For instance, I know that Toy Story 3 was released in several other languages besides English, did Pixar re-render the characters mouths to sync with the audio? Do traditional animation studios do this?

I would ask about television shows as well, but I'm fairly certain that the lower budgets means this never happens.

  • 1
    Even for the big studios it would be quite unaffordable (and in no way worth the effort) to rerender the whole movie just because of some lip-synching. This would be similar to reshooting a live-action movie in a different language just to avoid redubbing.
    – Napoleon Wilson
    Commented Jan 26, 2014 at 0:31
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    @NapoleonWilson Well, I had that thought too, but then I wondered if Pixar had some funky software-fu that might make that a semi-automated process. It wouldn't require rerendering every frame after all, or in most cases rendering even the entire frame.
    – John O
    Commented Jan 26, 2014 at 0:32
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    Ok indeed, still this seems absolutely not worth the effort (but I also understand that there are enough people annoyed by dubbing or off-sync lips). But I agree that the question isn't without any substance.
    – Napoleon Wilson
    Commented Jan 26, 2014 at 0:35
  • 1
    Most DVD's have a separate audio track, regardless if animated or not, that is provided on the disk. I don't believe I have ever experienced a separate video rendering per language.
    – wbogacz
    Commented Jan 26, 2014 at 0:43
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    @wbogacz Those do exist, although it's rare and typically done to change text on screen.
    – Mario
    Commented Jan 27, 2014 at 9:25

3 Answers 3


Re-rendering the character mouths is not easy. But most of the time, original language sync do not fit too, due to some reasons.

Few or no pre-study had done before the animation scene preparation. That leads to some sync problems since there is the script including the speech and there are designers who try to do their best on mouth movements. Dubbing or recording of the sounds is generally done after the animation scene (or when the complete animation) is finished. And people who vocalize the characters try to follow the script. Expressions have less importance than the voicing in original script and most film making companies expect the crew to stick to the script. That cause unsynced mouth movements in the original language release. Better can not be expected for the dubs.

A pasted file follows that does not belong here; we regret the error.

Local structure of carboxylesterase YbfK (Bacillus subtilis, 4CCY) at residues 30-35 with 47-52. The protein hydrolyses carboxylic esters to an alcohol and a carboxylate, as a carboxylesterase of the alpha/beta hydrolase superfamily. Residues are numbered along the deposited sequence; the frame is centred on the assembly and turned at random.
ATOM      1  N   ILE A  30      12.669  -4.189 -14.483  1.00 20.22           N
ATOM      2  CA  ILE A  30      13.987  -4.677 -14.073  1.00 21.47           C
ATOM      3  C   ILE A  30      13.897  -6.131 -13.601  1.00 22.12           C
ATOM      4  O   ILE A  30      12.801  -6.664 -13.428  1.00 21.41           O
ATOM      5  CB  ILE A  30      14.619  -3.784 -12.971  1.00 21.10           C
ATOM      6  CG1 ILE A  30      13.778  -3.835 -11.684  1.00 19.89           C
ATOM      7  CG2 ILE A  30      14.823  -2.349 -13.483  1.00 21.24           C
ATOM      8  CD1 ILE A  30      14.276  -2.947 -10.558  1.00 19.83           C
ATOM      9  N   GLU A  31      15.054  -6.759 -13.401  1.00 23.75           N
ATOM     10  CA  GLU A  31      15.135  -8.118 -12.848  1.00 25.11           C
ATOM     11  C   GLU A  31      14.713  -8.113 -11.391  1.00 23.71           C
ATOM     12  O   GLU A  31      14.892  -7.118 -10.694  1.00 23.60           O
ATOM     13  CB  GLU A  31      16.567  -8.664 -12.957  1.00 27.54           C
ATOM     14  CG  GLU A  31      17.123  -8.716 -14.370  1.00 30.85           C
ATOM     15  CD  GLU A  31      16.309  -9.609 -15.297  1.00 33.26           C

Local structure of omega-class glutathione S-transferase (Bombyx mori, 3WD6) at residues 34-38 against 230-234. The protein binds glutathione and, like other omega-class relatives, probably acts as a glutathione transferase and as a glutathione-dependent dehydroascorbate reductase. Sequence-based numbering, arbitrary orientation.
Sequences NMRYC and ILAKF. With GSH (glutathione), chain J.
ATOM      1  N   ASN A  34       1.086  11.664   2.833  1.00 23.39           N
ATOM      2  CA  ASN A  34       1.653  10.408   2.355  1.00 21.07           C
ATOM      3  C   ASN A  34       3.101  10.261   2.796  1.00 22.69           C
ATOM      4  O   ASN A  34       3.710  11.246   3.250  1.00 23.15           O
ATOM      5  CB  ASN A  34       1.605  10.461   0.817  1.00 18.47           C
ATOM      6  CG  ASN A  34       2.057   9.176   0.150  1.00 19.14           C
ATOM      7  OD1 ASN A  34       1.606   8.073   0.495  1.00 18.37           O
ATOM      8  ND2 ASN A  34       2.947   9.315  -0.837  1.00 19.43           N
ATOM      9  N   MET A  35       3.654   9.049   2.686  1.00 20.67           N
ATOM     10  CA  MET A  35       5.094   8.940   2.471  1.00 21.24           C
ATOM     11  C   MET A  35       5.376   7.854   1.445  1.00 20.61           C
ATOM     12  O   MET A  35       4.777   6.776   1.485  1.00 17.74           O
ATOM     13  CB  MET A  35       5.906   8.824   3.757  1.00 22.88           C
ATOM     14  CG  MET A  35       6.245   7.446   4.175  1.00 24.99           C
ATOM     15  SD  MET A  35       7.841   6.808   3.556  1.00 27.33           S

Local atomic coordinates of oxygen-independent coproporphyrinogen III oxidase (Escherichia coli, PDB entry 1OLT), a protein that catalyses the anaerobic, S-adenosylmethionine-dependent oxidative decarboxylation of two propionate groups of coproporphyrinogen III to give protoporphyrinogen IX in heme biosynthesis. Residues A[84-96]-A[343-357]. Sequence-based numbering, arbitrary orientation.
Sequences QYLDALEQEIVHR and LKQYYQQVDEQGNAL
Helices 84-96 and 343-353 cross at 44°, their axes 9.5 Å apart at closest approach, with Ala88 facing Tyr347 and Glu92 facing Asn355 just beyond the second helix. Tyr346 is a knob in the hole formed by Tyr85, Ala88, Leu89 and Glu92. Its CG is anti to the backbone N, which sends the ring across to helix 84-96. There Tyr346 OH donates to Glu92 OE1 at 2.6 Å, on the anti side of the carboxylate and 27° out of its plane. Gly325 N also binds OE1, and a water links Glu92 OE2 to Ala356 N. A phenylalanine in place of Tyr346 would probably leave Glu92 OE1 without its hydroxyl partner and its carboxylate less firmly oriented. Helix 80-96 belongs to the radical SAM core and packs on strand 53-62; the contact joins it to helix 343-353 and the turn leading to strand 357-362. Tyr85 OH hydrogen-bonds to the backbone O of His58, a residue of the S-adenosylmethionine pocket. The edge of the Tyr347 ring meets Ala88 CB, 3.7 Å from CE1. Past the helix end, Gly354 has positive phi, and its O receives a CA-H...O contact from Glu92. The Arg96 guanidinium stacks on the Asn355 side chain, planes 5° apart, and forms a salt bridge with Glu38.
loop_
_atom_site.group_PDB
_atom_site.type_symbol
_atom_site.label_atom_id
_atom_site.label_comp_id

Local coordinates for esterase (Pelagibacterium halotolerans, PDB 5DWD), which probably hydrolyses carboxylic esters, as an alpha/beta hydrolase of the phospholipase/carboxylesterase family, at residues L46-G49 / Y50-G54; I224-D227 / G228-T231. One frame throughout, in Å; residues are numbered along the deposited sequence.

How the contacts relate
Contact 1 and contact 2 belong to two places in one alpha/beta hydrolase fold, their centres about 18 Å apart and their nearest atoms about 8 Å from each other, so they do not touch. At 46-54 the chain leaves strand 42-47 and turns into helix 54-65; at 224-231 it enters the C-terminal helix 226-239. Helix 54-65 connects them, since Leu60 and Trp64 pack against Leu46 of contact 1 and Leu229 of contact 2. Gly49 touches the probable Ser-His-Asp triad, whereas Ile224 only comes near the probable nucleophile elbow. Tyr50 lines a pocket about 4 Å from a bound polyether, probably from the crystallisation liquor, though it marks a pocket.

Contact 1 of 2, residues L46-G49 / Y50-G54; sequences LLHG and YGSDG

Best fitting example could be Puppy in My Pocket, which has absolutely horrific syncing. Characters often express full sentences with barely any facial movement. The show's villainous kitten is a particular noteworthy example, as she can apparently deliver virtually all of her lines with a clenched jaw.

Above are basic problems of original voicing. For the dubs, it got worse since changing of the language causes existing lip-voice sync to get lost. Some film making companies do not let big changes in the script text after the translation, that ends with a finely translated script which is very very similar to the original one but unsynced lip-voice occurs much more.

But there are some exceptions like:

  • In countries with a long dubbing tradition, such as Spain, Germany, France or the Latin American countries, their translators, script adapters and voice actors are particularly well trained and experienced in dubbing, so they know how to deal with this situations efficiently most of the time. Specially when English is the original language